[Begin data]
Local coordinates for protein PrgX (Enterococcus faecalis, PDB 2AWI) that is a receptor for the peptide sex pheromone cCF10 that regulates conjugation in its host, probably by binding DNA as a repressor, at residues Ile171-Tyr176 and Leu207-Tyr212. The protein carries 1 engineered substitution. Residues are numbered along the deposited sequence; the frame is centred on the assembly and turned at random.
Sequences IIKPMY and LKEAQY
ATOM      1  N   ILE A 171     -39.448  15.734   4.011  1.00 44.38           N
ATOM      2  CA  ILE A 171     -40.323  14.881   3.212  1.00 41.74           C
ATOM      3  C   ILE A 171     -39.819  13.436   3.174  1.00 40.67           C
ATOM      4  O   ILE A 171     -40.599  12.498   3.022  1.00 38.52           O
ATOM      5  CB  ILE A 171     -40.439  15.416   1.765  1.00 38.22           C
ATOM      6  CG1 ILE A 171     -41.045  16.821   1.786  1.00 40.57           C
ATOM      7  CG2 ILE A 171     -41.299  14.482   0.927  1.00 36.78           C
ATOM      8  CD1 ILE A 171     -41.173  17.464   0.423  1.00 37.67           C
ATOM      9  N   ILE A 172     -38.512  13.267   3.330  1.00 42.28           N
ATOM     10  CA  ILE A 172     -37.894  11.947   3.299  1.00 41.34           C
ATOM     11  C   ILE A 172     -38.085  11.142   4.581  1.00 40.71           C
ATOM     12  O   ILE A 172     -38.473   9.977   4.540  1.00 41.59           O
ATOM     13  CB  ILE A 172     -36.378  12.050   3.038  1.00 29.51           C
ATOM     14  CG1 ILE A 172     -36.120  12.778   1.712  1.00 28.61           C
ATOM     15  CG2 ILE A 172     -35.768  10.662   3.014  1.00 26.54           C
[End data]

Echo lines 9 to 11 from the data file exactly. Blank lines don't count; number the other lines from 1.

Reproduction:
ATOM      7  CG2 ILE A 171     -41.299  14.482   0.927  1.00 36.78           C
ATOM      8  CD1 ILE A 171     -41.173  17.464   0.423  1.00 37.67           C
ATOM      9  N   ILE A 172     -38.512  13.267   3.330  1.00 42.28           N